Haymarket ‘pizza war’ as Roman-style pizza place to open yards from Neapolitan joint

Laura and Francesco Serreri, husband and wife, bring traditional Roma pizza to Edinburgh in a U.K. first
Laura and Francesco Serreri, husband and wife, bring traditional Roma pizza to Edinburgh in a U.K. first
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From centre to centre it’s over 140 miles from Naples to Rome but in Edinburgh, now only 350 yards separates pizza lovers from comparing the best of Italy’s most famous food stuff.

Roman Pizza Project, on West Maitland Street is set to open in mid-April, and is the culmination of a dream for owners Laura and Francesco Serreri.

Roman-style pizza

Roman-style pizza

They met while working in a restaurant in London and Laura fell head over heels in love...with Francesco’s pizza. The couple are now bringing the unique style of Roman pizza to Edinburgh, just a stone’s throw from authentic Neapolitan-style Pizzeria 1926 on Dalry Road.

Laura, who is from Rome, grew up eating pizza and is passionate about bringing the style to the city, one which she says is very different to the traditional style from Naples.

“I love pizza,” Laura said. “And I love Edinburgh. Francesco and I got married six years ago – I had fallen in love with Francesco’s pizza, I’m not just saying that because he’s my husband, trust me, he makes the best pizza. We were so busy that we didn’t have time for a honeymoon abroad so we decided to visit Edinburgh. We fell in love with the city – the beauty, the people, the vibe.”

Working “like a donkey” Laura and Francesco saved and planned to make their pizza project a reality and after moving to the city in July, started putting the plans into action.

Neopolitan pizza

Neopolitan pizza

“I grew up in Rome where the style is totally different from Naples,” Laura siad. “It is a thin, crispy base and is in square pieces, not one round.” The pizzas are displayed in long rectangle trays and diners pick a slice from one, or as many as the different topping trays on offer.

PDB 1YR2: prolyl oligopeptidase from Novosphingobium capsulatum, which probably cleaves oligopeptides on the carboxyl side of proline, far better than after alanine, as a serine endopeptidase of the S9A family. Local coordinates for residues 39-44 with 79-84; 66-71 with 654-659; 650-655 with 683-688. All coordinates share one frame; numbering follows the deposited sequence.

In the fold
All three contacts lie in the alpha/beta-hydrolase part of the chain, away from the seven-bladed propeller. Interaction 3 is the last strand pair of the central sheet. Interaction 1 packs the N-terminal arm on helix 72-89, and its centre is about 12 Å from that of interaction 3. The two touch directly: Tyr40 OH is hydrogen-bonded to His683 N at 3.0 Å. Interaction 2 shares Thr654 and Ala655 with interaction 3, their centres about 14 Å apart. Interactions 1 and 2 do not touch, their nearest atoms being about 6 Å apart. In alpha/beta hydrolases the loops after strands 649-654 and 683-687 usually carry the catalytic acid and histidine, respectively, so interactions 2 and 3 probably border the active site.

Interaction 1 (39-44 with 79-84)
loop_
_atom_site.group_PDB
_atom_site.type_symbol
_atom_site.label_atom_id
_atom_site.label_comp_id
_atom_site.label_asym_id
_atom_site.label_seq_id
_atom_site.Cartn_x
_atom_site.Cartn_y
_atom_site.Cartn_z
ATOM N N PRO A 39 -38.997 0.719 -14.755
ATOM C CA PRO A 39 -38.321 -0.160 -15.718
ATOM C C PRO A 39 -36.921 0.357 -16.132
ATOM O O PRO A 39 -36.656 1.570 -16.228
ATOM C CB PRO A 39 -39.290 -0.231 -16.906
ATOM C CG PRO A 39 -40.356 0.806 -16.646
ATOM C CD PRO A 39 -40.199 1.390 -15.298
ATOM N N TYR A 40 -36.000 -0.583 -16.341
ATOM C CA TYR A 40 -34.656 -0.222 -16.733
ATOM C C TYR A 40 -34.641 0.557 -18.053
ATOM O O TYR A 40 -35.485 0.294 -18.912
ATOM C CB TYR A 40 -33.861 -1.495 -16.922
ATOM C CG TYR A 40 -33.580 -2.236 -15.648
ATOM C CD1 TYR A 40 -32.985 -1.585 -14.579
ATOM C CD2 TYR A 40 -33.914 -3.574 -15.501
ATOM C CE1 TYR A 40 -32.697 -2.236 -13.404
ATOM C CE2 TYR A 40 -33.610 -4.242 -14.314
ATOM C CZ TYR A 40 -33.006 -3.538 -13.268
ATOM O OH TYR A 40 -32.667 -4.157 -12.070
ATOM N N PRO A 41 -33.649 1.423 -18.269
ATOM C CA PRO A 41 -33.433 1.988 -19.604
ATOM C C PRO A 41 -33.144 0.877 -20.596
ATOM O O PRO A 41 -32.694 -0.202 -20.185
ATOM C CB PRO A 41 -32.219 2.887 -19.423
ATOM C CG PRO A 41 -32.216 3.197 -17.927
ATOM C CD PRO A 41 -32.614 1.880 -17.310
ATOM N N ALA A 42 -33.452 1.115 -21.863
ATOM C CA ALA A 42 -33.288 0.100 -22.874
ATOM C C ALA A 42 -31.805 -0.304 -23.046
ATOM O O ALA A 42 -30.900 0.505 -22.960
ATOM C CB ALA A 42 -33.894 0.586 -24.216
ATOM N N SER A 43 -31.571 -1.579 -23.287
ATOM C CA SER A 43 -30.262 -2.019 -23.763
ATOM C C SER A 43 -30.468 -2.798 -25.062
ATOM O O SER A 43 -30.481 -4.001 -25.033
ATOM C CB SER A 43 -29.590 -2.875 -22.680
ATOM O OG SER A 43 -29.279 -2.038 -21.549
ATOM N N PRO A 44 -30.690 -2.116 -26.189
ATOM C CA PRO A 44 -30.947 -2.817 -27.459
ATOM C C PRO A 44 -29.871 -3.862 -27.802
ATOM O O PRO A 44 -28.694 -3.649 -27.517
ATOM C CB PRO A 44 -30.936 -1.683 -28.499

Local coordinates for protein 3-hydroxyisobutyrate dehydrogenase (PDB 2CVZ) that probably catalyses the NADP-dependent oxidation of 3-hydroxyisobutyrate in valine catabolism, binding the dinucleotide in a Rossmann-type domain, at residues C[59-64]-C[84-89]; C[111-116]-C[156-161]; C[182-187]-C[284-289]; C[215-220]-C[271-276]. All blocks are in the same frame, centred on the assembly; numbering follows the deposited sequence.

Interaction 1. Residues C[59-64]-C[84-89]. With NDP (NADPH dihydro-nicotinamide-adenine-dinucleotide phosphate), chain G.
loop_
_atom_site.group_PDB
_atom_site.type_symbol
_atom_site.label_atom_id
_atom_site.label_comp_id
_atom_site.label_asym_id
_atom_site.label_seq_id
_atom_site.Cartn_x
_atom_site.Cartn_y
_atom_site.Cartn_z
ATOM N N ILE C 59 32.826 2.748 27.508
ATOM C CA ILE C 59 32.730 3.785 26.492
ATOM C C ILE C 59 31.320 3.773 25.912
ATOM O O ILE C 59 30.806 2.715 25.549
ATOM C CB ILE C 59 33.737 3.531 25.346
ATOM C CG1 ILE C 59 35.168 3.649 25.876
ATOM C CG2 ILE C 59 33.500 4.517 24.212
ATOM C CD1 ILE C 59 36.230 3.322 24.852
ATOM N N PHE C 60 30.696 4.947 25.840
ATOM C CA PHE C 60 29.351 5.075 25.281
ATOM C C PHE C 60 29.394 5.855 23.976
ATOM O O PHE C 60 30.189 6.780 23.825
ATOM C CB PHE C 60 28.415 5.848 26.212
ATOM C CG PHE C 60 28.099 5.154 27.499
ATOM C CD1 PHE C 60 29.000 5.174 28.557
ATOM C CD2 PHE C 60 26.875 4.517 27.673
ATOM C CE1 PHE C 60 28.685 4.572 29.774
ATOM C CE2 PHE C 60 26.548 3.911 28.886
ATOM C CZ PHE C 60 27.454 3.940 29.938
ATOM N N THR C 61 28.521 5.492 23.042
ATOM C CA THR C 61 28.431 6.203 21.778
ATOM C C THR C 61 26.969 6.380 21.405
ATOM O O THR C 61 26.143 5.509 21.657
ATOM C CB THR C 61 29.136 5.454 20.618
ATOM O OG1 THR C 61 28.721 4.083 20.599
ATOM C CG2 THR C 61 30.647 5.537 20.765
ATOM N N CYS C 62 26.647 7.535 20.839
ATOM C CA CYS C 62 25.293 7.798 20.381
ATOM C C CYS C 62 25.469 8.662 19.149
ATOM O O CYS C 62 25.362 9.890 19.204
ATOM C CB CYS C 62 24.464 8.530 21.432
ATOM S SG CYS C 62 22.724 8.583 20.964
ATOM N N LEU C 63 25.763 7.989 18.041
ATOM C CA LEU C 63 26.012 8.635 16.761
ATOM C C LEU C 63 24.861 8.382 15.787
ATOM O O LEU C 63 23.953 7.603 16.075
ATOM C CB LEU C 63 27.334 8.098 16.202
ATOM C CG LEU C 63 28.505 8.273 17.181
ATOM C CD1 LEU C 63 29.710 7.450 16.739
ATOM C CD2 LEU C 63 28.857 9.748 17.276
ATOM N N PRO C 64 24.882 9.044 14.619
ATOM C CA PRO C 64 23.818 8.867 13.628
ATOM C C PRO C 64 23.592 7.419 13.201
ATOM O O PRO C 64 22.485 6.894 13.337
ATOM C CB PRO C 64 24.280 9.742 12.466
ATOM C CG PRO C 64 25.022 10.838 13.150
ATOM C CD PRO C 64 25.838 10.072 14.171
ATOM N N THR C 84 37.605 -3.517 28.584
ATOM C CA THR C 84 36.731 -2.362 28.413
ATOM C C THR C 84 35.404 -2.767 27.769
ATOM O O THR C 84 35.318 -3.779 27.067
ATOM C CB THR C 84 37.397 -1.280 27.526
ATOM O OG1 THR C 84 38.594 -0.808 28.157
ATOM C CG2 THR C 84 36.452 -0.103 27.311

Francesco, who will be making in the pizza, said the magic is in the dough. “It’s very light because it has double levitation which is difficult to do with Neapolitan. With the tray it is also easier to stretch the dough as it has grown more. Sometimes a lot of pizza can make you feel very full because of the dough but with this style the dough has leavened for 48 hours which makes it much lighter and therefore easier for your stomach to digest.”

And according to Laura eating Roman pizza is also very compatible with modern life. “It’s perfect for the new generation – you can eat with one hand while on your phone,” she laughed. “It is small pieces you can grab on the go. You can eat this pizza at the same time as holding an umbrella!” Just two doors up from the Haymarket Bar it will be kitted-out with USB ports and offer breakfast “cornettos” or Italian croissants stuffed with sweet fillings such as custard or chocolate.

And going to bat for Naples is Pizzeria 1926, opened two years ago by Naples-born chef Rosario Sartore, also of Locanda de Gusti across the road, Nero a Mata on Slateford Road and Italian deli Fiocchi Di Neve. It delivers with prime Italian ingredients the true Neapolitan taste of Italy – where pizza was, and still is, eaten every day as an inexpensive and filling meal.

Lauded by critics the friendly service mixes with quality to deliver a punch of pizza perfection.